Shivering, she rubbed her arms as she gazed down to the canal. She thought she saw something move. No, nothing was there. She was seeing specters where none existed.
Abruptly, the shadow creature appeared before her, just beyond the glass. It balanced lightly on the narrow balustrade that guarded the long window. Sabrina swallowed a gasp and blinked. She shifted to block Dunfield’s view. He would call the servants, rouse the authorities to chase it down. It had saved her. She would protect it.
Blacker than the black night, its outline was human. Male. Naked. Perfectly proportioned. Its eyes glowed golden, and its gaze swept her from head to toe.
She felt its scrutiny as if it were palpable. The tiny hairs on her arms lifted. A shiver ran through her. She felt a bit faint. Gripping the window frame to keep herself upright, she stared.
Then, just as quickly as it appeared, the figure was gone, stepping back into the night air, dissolving once more into the dark.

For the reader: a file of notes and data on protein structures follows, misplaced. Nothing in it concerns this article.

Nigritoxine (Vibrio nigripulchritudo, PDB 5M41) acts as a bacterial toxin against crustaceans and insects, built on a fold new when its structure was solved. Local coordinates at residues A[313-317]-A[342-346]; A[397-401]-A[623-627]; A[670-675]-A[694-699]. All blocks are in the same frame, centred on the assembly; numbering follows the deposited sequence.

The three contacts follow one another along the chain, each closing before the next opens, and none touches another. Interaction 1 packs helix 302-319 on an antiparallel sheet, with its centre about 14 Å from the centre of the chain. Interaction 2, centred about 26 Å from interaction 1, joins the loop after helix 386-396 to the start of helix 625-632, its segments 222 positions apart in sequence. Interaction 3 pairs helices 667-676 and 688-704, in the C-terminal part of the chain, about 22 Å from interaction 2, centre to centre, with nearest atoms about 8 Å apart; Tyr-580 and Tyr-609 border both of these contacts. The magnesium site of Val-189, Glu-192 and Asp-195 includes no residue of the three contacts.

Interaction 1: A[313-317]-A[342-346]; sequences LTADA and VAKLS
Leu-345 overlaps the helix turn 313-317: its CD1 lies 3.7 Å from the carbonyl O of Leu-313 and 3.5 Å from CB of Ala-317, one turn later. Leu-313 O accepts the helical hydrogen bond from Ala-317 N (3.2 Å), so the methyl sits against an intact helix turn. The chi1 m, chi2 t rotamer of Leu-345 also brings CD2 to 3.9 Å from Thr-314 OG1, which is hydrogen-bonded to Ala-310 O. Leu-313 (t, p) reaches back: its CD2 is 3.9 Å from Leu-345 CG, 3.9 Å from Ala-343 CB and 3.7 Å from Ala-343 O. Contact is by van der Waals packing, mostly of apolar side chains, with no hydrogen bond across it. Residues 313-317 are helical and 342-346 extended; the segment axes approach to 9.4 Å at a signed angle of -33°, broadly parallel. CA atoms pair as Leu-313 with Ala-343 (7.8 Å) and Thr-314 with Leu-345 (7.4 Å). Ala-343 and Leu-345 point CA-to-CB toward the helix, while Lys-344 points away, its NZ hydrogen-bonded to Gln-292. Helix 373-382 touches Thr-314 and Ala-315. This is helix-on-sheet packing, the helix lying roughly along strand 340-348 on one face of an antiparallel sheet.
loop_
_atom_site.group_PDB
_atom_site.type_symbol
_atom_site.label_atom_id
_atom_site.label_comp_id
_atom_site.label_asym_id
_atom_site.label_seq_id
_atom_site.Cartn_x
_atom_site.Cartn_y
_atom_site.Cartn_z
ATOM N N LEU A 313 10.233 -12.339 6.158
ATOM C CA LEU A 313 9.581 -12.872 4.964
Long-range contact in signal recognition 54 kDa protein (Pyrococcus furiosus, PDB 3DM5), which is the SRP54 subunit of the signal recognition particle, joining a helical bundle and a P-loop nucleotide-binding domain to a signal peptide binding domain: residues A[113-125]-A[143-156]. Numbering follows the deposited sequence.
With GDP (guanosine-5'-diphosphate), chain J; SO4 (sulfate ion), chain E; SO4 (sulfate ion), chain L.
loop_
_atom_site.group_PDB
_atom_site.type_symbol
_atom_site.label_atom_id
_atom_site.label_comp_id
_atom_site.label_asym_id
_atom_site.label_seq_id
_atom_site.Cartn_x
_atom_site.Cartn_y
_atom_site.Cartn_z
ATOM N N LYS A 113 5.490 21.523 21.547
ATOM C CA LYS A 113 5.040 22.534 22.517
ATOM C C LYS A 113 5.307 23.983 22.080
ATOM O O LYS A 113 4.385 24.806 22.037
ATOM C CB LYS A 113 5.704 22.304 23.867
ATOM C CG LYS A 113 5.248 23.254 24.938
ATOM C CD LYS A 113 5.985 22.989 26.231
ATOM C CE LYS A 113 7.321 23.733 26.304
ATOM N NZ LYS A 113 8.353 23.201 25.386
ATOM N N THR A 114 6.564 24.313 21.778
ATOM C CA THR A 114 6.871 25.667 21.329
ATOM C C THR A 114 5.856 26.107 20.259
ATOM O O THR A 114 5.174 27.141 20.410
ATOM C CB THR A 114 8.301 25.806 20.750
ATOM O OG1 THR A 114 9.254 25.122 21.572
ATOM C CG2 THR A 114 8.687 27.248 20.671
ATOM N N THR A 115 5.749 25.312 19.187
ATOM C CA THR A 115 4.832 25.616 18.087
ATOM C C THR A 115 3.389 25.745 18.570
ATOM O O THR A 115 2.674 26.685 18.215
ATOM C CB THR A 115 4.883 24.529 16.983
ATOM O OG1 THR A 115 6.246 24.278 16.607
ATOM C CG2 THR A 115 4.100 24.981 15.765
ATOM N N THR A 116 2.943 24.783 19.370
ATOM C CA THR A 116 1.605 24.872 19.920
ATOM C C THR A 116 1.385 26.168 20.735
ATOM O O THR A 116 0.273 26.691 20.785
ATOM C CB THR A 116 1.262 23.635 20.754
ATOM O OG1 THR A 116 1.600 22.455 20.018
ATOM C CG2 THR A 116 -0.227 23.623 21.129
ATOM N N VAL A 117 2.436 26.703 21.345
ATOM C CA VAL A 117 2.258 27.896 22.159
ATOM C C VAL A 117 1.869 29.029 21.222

“Sabrina, are you listening?” Dunfield’s irritated voice dragged her attention back into the room.
AUTHOR Bio and Links:
Patricia Barletta always wanted to be a writer. That was right after she realized that becoming a fairy ballerina or a princess wasn’t going to happen. But being a writer meant she could go places in her head and be other people as much as she wanted. She could even be a fairy ballerina or a princess!
As a native of the Boston area, Patricia has been inspired by its history, which influenced her stories, and probably had an impact on her decision to become a high school British Literature teacher so she could pay the bills. She received a Master of Fine Arts in Creative Writing degree at the fabulous Stonecoast program in Maine. And now she’s an author writing about dark heroes, feisty heroines, magic, and other fantastical things.
Find out more about Patricia Barletta and her books on her website: www.patriciabarletta.com.